Tongue Tied Professionals

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The manager of a respected company wouldn’t hire their friend who is good at maths but has no professional qualifications to manage their financial accounts, so why should this be any different for translation and interpreting?

Unfortunately, many people think that being fluent in another language is synonymous with being able to translate or interpret professionally. But this couldn’t be further from the truth. Translation and interpreting are skills that require training, experience and knowledge.

Manatee County officials in Florida recently received criticism when they hired an unqualified sign language interpreter for a news conference, which had been called to give residents information about the emergency procedures to follow as Hurricane Irma was approaching.

The list of criticisms aimed at the interpreter included: frequent pauses, his hesitation and clear lack of professional interpreting experience, wearing a bright yellow shirt when sign language interpreters are generally expected to wear darker clothes so as not to draw attention away from their signing, and his production of incoherent and irrelevant words and phrases such as “need evacuate”, “pray wait water”, “pizza” and “bear monster”…

The interpreter’s performance was slated on social media, especially by the Deaf community, certified sign language interpreters and signing organisations, and Manatee County’s choice of interpreter had soon made headlines for all the wrong reasons.

A spokesman for the county later tried to justify their actions, saying that the interpreter has a deaf brother and was asked to sign at the conference because they had little time to find a professional interpreter but knew that the information needed to be accessible to all residents.

The founder of a sign language interpreting agency in Florida later said that her company did not receive any requests from Manatee County for interpreters to work at the Irma news conference, despite having provided numerous interpreters for the county in the past.

The officials who organised the conference deemed someone with experience signing to a family member as suitable to sign to residents of an entire county on a topic as important as emergency evacuation procedures.

Despite this being a rather extreme example of the consequences of hiring an unqualified translator or interpreter, you would be surprised at how many companies still try to save time or money by using individuals who have knowledge of another language but no professional translation or interpreting experience.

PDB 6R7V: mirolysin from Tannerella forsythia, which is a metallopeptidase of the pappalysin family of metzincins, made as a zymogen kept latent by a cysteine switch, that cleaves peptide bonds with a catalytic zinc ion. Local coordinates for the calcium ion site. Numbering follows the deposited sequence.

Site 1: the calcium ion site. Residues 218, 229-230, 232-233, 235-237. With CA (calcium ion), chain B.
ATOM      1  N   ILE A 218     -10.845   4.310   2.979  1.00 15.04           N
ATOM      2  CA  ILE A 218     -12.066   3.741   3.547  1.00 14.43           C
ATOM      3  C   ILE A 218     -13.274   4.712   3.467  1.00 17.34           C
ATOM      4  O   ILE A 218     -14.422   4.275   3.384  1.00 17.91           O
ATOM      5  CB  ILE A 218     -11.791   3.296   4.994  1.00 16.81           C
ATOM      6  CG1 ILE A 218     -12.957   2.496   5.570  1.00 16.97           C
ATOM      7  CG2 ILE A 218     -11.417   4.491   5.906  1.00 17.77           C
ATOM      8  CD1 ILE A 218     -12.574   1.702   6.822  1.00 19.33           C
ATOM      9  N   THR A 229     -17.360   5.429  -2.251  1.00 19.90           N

And while the results may not always be as catastrophic as those seen at the Manatee County news conference, they can still leave a bad impression and make a company appear unprofessional and incompetent.

At Tongue Tied, our translators and interpreters possess relevant qualifications, have vast amounts of professional experience and are specialists in their respective subject areas. We can provide both consecutive and simultaneous interpreters for a variety of events, including one-to-one meetings, focus groups and conferences.

If you would like more information on any of our services, please don’t hesitate to get in touch. And if you have any thoughts on anything we’ve talked about in this post, please let us know in the comments!

Source

https://www.nytimes.com/2017/09/17/us/sign-language-interpreter-irma.html

I am native Austrian and studied Linguistics and Literature at the University of Innsbruck and in Manchester, so language and translation has always been a passion of mine. Before joining Tongue Tied, I have worked as a Translation Assistant and in Customer Services and Purchasing.

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1 Comment

  1. An interpreter on the other hand is not a writer but a speaker, and has a more immediate task because interpreting is often simultaneous. Hence, it is important for the interpreter to have years of experience, expertise in a specific medical field or branch of medical practice and has knowledge of the terminology in the particular field, such as pediatrics, cardiothoracic, psychology, orthopedics, oncology, gastroenterology, pathology, neurology, urology and more. Consistency The LSP should have style guides and glossaries to ensure that the translation of medical texts and other documents remain consistent and conform to the requirements of the medical institution. custom writing

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